When Georgia Southern and Massachusetts met on the gridiron last season, it made national headlines. Both teams entered the game in Amherst winless. The Eagles were 0-5 and the Minutemen were 0-6.
The “War of the Winless” was broadcast on ESPN3 and drew attention from neutral fans across the nation to see who was the worst team in FBS. After allowing 55 points, 670 yards of total yards and sacrificing 114 yards on 11 penalties, GS was awarded the worst team in college football.
The next day, Tyson Summers was fired.
Last season’s game wasn’t the first time the matchup between the two teams was in the national foreground, but it was the first time they weren’t playing in the I-AA playoffs.
The first meeting between the two teams was in the 1998 I-AA national championship game in Chattanooga. The Eagles entered the game undefeated and it was Paul Johnson’s second year as head coach.
All season, GS had blown through their opponents with only two of the games being decided by fewer than 10 points. It was a dominate season for the Eagles on one side and the Minutemen were having a different season. Riding an 11-3 season into Chattanooga, UMass had lost their games by a combined seven points. So while there was a three game difference between the two, it wasn’t a completely defeated season for the Minutemen.
In the championship, GS quarterback Greg Hill had four fumbles and an interception and hall of fame running back Adrian Peterson fumbled the ball twice to offset his two touchdown performance. The Eagles put up 595 total yards, but the stat that decided UMass’ championship victory ended up being the seven turnovers.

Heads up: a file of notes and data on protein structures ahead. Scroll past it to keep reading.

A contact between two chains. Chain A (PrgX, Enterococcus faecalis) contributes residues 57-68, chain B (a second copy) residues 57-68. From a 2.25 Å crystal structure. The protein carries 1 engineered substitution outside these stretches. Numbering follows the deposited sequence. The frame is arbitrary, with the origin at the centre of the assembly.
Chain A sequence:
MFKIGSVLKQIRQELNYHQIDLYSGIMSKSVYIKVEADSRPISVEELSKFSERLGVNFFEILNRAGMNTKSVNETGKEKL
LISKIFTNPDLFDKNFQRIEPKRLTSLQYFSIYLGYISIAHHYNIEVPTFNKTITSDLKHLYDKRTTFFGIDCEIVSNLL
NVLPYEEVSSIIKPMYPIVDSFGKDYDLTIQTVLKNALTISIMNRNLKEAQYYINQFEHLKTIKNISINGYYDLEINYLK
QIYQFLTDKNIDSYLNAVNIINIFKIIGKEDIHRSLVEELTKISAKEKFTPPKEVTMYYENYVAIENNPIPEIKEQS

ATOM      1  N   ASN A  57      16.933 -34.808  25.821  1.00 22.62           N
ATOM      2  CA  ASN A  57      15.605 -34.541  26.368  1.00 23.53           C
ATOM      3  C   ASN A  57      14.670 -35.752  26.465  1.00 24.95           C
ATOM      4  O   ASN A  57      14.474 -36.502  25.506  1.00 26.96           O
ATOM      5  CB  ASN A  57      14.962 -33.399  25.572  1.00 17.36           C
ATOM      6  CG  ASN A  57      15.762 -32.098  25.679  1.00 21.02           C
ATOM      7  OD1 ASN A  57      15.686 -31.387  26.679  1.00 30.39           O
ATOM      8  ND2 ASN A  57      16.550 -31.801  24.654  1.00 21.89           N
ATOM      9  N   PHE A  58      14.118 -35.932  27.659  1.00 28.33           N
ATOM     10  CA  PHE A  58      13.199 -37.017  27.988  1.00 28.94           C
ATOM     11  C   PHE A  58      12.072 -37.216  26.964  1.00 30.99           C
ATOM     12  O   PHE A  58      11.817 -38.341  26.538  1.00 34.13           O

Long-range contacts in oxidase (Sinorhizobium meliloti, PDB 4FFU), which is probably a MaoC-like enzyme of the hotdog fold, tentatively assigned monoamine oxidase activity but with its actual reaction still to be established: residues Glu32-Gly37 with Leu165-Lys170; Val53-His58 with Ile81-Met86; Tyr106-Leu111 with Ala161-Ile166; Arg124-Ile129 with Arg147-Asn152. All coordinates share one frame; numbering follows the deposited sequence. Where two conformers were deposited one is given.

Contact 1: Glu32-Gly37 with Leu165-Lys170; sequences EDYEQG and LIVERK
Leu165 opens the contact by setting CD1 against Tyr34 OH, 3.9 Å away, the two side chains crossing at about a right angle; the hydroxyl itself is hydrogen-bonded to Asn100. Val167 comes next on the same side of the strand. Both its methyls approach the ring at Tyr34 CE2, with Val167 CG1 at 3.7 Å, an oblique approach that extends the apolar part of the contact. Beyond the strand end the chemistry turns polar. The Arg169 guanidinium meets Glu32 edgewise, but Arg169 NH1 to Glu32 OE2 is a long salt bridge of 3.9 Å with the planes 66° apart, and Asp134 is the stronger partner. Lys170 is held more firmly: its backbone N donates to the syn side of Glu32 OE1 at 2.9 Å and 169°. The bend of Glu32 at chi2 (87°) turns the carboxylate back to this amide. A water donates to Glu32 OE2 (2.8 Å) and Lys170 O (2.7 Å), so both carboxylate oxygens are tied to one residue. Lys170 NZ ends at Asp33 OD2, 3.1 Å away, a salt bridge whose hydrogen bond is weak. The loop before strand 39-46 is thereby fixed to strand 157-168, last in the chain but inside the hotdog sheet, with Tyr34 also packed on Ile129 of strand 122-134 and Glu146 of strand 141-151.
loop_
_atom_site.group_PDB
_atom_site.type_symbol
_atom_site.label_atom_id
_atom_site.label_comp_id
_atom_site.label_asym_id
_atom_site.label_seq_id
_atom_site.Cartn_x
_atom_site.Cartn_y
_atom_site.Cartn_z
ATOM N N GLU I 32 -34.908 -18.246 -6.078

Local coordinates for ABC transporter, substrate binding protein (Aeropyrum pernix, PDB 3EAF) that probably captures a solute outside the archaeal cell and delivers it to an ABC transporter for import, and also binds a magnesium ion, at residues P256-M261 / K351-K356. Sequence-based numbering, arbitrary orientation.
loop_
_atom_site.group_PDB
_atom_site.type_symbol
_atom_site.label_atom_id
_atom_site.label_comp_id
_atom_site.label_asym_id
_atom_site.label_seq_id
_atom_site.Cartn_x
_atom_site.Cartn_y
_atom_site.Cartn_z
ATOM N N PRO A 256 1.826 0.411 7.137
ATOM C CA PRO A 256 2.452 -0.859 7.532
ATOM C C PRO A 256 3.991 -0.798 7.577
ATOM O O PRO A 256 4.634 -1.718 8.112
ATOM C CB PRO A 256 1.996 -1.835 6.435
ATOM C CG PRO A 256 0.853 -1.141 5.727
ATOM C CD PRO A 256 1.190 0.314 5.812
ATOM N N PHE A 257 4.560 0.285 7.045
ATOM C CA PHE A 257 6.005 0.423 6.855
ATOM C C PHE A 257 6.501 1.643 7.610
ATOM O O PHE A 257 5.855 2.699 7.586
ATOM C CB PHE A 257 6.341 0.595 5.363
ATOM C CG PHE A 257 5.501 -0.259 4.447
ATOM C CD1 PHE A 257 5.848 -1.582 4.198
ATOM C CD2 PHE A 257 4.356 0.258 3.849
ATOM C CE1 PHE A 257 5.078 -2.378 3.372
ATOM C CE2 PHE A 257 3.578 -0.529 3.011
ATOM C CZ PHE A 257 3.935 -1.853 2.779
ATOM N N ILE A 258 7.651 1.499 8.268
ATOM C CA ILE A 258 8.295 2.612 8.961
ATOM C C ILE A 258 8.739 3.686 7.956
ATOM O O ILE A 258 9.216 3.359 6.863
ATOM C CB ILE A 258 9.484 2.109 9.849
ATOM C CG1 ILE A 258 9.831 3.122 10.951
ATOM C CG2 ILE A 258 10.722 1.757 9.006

“We haven’t had a game like this all season,” Johnson said to the Savannah Morning News in 1998. “We self-destructed and they capitalized. Give them all the credit, but we did not execute very well today. When you turn the ball over seven times, you couldn’t beat (Chattanooga’s) Brainerd High.”
The Eagles would get the opportunity for revenge the next season in the I-AA quarterfinals. To get to the quarterfinals, the 8-3 Minutemen beat Furman, one of GS’ rivals.
GS knew of UMass’ ability to succeed in the passing game, but they also knew of the power of Paulson Stadium, a place the Eagles had not lost in the playoffs ever. The players were also motivated by the loss in the championship the season prior and Coach Johnson knew the exact date.
“(It’s been) 351 days that we’ve lived with (the championship loss),” Johnson said to The George-Anne in 1999. “I know exactly how long it’s been.”
Sophomore running back Adrian Peterson had another fantastic game with 333 yards on his way to winning the Walter Payton award for most outstanding I-AA player. The Eagles were finally able to breakaway from the defensive front the Minutemen were putting them through and went on to win comfortably 38-21. GS then went on to win their fifth national championship.
Saturday marks another test for revenge for the Eagles, but head coach Chad Lunsford isn’t focused on the chance for redemption.
“I don’t think our team has an issue with being emotional from last year,” Lunsford said. “I think this whole season is about proving themselves.”
McClain Baxley, The George-Anne Sports Editor, [email protected]